This is a page that I am working on that is not complete, so is not ready for inclusion in the main pages of the wiki
This page is intended to show why the Raspberry Pi was created, and why it is what it is, by highlighting relevant events in its history. It is not intended to be a detailed history; that is covered elsewhere.
If you add to this page, please consider how your contribution will read in a years time. Please include a link to the original source of each item, so the full story can be read while providing a summary here.
If you want to read the full history of the Raspberry Pi, there are several places you can go.
- The Raspberry Pi Foundation website, which includes the news blog archives.
- The Wikipedia entry
- The Raspberry Pi community provides contributions, such as simple tutorials and more complex projects, although several of these may not be complete yet.
- For fun, check the history of the BBC Micro Computer, given as part of the inspiration behind the Raspberry Pi
To understand the hardware involved, consult the design changes page for how the Raspberry Pi has evolved, and the manufacturing differences page that may help if you are having problems with your board.
Birth of the idea
The Raspberry Pi Foundation, on the About page of the official website, states why the Raspberry Pi project began. The text is reproduced here, so it can be preserved:
The idea behind a tiny and cheap computer for kids came in 2006, when Eben Upton and his colleagues at the University of Cambridge’s Computer Laboratory, including Rob Mullins, Jack Lang and Alan Mycroft, became concerned about the year-on-year decline in the numbers and skills levels of the A Level students applying to read Computer Science in each academic year. From a situation in the 1990s where most of the kids applying were coming to interview as experienced hobbyist programmers, the landscape in the 2000s was very different; a typical applicant might only have done a little web design.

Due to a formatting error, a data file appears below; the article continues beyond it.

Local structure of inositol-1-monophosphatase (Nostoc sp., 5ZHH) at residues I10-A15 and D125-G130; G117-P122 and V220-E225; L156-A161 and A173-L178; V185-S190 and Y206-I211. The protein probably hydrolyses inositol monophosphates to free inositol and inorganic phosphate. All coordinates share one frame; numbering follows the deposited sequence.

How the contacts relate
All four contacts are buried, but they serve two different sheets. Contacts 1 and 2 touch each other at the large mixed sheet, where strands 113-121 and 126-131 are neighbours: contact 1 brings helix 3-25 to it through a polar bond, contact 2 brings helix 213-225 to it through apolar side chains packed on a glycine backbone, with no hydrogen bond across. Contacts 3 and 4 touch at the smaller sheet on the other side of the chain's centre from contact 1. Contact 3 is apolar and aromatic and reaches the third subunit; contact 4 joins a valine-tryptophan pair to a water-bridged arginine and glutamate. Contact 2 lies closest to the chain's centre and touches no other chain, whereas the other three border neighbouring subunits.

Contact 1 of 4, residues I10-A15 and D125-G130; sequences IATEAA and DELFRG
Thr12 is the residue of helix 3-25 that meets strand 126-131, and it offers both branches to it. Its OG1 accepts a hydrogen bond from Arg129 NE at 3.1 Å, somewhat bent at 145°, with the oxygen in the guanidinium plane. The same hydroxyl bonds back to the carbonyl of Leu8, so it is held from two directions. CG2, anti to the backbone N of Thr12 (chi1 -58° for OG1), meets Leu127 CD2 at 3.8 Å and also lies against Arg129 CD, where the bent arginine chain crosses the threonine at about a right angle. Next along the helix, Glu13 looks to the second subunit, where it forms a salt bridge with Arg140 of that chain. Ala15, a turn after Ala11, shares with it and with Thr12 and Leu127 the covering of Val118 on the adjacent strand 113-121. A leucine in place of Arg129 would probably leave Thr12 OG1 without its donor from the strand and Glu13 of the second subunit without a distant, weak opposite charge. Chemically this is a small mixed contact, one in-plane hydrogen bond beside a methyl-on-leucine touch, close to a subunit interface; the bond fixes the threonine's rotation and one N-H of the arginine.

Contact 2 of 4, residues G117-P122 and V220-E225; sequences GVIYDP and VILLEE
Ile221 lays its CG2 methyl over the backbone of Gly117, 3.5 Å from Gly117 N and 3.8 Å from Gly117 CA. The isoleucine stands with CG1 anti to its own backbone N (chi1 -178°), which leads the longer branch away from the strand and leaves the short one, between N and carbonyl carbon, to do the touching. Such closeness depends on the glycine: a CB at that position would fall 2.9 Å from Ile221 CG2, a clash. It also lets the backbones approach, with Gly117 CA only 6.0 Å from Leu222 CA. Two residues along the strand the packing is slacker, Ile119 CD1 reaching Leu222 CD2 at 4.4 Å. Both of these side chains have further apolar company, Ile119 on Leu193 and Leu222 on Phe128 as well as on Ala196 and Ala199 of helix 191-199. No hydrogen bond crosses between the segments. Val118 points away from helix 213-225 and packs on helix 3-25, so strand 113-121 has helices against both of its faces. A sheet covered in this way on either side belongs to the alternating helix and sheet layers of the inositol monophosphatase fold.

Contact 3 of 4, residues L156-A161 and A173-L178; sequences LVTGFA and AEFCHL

Something had changed the way kids were interacting with computers. A number of problems were identified: the colonisation of the ICT curriculum with lessons on using Word and Excel, or writing webpages; the end of the dot-com boom; and the rise of the home PC and games console to replace the Amigas, BBC Micros, Spectrum ZX and Commodore 64 machines that people of an earlier generation learned to program on.
There isn’t much any small group of people can do to address problems like an inadequate school curriculum or the end of a financial bubble. But we felt that we could try to do something about the situation where computers had become so expensive and arcane that programming experimentation on them had to be forbidden by parents; and to find a platform that, like those old home computers, could boot into a programming environment. From 2006 to 2008, Eben designed several versions of what has now become the Raspberry Pi; you can see one of the earliest prototypes here.